- issuing new shares (or convertible securities), or repurchasing shares, if significant in the context of the target's issued capital or the bid
- acquiring a major asset, including by making a takeover bid, or disposing of one
- undertaking significant liabilities or materially changing the terms of its debt (where the takeover would not have given rise to these changes)
- declaring a special or abnormally large dividend
- significantly changing company share plans or
- entering into joint ventures.
Not unacceptable circumstances
- If a frustrating action creates for shareholders a choice between the proposals, the frustrating action will not generally give rise to unacceptable circumstances.
- The Panel generally does not consider it an answer to unacceptable circumstances that, for example, a transaction may be lost because of the time involved in calling a general meeting. Relevant factors include the value of the transaction to the target and why it couldn't be conditional on shareholder approval. However, the Panel recognises that shareholders may be given a choice in different ways, as suits the particular transaction dynamics.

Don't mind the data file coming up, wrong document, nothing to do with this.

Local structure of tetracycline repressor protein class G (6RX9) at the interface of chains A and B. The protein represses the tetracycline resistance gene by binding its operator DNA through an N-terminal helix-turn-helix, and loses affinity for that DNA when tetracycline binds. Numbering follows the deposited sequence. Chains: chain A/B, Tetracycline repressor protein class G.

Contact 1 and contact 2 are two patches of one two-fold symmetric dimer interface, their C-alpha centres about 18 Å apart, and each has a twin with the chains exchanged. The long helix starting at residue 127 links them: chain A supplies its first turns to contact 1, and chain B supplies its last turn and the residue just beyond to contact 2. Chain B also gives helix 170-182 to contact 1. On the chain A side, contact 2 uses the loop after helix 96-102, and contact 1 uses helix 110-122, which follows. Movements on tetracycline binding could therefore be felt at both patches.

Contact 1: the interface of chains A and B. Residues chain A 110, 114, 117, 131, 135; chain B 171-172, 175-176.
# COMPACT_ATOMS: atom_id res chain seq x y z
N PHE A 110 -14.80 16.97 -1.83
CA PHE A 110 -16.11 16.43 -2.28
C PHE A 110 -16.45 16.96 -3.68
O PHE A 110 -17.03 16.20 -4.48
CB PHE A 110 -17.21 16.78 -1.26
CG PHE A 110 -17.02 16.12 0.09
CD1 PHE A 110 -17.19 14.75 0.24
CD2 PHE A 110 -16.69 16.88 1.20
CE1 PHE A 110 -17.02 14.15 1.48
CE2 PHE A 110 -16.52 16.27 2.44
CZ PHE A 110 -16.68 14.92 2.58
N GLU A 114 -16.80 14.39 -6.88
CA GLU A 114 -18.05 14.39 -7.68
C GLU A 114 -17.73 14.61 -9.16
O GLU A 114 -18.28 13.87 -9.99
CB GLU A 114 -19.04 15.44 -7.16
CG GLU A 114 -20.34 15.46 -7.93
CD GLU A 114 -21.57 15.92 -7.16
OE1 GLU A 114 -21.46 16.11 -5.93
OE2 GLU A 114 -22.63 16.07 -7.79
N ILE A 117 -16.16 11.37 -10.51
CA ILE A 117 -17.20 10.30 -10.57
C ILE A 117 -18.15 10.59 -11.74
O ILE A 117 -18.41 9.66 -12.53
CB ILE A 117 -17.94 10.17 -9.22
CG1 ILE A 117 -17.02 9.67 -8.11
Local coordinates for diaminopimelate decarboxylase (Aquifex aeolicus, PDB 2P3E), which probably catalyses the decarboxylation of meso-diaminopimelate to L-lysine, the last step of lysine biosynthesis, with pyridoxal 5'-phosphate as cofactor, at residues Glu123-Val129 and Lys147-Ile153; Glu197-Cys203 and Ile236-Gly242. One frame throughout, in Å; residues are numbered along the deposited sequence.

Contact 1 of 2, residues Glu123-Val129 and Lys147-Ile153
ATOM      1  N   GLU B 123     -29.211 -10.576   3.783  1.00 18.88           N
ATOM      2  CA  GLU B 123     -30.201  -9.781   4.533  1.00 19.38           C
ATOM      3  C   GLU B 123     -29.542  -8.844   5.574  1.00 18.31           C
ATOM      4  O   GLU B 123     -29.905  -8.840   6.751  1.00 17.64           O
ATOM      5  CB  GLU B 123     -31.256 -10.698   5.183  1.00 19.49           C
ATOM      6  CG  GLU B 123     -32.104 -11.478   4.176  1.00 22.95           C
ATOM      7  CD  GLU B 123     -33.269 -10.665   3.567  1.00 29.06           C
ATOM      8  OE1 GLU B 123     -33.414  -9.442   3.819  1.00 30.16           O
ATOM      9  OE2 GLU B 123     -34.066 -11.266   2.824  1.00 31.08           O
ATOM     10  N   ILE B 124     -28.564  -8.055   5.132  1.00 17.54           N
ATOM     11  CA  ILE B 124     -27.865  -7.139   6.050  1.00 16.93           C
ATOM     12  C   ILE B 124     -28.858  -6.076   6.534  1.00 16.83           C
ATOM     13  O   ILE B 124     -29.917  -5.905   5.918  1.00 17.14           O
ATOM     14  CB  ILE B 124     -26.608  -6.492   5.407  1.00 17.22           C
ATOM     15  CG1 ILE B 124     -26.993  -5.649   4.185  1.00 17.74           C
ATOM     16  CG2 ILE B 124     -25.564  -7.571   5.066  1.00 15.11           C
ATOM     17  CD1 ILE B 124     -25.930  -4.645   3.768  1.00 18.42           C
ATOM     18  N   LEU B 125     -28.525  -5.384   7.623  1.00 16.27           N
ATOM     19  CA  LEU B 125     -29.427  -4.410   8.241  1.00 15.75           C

- If a target offers to seek shareholder approval, time is needed to prepare adequate information for shareholders to decide between the competing proposals and to hold the meeting. The Panel will consider issues such as:
- what is a reasonable time to prepare the notice of meeting
- whether the bidder is willing to extend its bid to allow the holding of the meeting18
- how long the target has been considering the proposed action
- the benefits to target shareholders of the proposed action and
- whether the bidder agrees not to rely on the defeating condition should the resolution fail. This may require the bidder to vary or waive the condition.
- In general it will not give rise to unacceptable circumstances for a target:
1. Directors announcing that they will enter into an agreement after a specified, reasonable time,16 unless control has by then passed to the bidder
2. Seeking prior shareholder approval or making the frustrating action conditional on shareholder approval17
3. Entering an agreement conditional on the bid failing or which contains a cooling-off clause which a new management might exercise
- not to facilitate a bid
- to seek alternatives (without frustrating the bid)19 or
- to recommend rejection of a bid (if the directors consider this in the best interests of shareholders).20
- The Panel has wide powers to make orders,21 including to:
- prevent an action or transaction from proceeding
- require the target to seek shareholder approval of the action or transaction and
- unwind an action or transaction.